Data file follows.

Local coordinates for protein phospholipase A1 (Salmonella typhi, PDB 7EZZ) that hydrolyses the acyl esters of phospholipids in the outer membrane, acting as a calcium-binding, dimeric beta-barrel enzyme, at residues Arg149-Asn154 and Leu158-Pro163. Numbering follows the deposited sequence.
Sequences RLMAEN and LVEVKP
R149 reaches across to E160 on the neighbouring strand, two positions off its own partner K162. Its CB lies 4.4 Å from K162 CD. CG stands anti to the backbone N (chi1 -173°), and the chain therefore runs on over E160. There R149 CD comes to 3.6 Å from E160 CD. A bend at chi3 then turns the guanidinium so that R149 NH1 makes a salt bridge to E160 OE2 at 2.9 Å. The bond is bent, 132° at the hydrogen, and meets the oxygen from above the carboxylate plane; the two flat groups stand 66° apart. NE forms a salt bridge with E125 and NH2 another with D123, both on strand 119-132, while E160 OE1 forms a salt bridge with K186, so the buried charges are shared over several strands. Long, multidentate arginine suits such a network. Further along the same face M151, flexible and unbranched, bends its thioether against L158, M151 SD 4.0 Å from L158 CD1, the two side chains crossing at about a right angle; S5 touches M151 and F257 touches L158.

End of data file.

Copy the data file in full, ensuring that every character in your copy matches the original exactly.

Local coordinates for protein phospholipase A1 (Salmonella typhi, PDB 7EZZ) that hydrolyses the acyl esters of phospholipids in the outer membrane, acting as a calcium-binding, dimeric beta-barrel enzyme, at residues Arg149-Asn154 and Leu158-Pro163. Numbering follows the deposited sequence.
Sequences RLMAEN and LVEVKP
R149 reaches across to E160 on the neighbouring strand, two positions off its own partner K162. Its CB lies 4.4 Å from K162 CD. CG stands anti to the backbone N (chi1 -173°), and the chain therefore runs on over E160. There R149 CD comes to 3.6 Å from E160 CD. A bend at chi3 then turns the guanidinium so that R149 NH1 makes a salt bridge to E160 OE2 at 2.9 Å. The bond is bent, 132° at the hydrogen, and meets the oxygen from above the carboxylate plane; the two flat groups stand 66° apart. NE forms a salt bridge with E125 and NH2 another with D123, both on strand 119-132, while E160 OE1 forms a salt bridge with K186, so the buried charges are shared over several strands. Long, multidentate arginine suits such a network. Further along the same face M151, flexible and unbranched, bends its thioether against L158, M151 SD 4.0 Å from L158 CD1, the two side chains crossing at about a right angle; S5 touches M151 and F257 touches L158.